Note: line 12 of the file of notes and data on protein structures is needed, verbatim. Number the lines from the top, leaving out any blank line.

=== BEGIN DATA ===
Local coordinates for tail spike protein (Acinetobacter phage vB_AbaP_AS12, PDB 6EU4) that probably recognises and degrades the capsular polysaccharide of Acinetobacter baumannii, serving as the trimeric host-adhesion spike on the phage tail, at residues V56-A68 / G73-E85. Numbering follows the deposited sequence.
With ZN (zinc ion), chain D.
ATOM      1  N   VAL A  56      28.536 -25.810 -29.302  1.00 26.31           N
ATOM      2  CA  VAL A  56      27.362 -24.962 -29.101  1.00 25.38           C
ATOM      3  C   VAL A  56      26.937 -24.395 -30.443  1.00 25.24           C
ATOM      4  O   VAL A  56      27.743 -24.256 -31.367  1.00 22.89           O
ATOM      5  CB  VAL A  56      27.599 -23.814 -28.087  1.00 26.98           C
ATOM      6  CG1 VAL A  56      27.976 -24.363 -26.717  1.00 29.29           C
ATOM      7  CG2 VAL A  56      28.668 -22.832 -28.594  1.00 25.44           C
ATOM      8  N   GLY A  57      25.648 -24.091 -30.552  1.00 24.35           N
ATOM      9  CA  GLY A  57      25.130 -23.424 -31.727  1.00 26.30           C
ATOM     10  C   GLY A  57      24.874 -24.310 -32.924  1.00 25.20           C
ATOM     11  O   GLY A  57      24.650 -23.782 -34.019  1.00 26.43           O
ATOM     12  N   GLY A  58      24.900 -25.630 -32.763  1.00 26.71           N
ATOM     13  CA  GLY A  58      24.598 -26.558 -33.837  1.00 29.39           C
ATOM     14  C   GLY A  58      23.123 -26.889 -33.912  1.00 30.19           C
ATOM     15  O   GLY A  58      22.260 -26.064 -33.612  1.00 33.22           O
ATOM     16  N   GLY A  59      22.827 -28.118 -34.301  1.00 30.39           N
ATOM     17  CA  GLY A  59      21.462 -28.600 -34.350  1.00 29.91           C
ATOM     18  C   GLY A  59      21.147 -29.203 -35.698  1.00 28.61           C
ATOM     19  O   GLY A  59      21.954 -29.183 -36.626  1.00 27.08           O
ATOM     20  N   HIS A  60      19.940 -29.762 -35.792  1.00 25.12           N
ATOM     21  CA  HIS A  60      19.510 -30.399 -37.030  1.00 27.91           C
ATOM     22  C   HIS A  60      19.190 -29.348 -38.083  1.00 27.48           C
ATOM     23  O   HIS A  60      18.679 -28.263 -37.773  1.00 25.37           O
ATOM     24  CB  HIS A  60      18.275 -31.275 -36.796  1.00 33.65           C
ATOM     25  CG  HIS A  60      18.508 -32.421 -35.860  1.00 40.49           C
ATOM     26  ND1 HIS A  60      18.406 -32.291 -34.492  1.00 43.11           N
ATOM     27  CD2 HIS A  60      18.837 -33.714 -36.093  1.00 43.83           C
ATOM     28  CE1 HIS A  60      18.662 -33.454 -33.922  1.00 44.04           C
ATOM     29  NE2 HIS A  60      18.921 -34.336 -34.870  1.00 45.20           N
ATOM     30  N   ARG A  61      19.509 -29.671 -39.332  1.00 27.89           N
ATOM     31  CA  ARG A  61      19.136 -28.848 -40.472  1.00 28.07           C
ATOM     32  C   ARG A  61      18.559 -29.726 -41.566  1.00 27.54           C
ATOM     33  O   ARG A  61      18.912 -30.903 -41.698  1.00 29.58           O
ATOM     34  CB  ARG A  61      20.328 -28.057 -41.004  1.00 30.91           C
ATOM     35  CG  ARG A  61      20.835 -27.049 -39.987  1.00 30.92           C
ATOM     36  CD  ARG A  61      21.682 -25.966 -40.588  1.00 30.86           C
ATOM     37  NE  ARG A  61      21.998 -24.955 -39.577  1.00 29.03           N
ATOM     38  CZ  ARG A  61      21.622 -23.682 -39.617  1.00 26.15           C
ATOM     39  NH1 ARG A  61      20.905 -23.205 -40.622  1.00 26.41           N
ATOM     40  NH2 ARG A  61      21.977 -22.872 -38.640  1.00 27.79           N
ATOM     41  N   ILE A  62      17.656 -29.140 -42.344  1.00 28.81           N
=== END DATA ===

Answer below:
ATOM     10  C   GLY A  57      24.874 -24.310 -32.924  1.00 25.20           C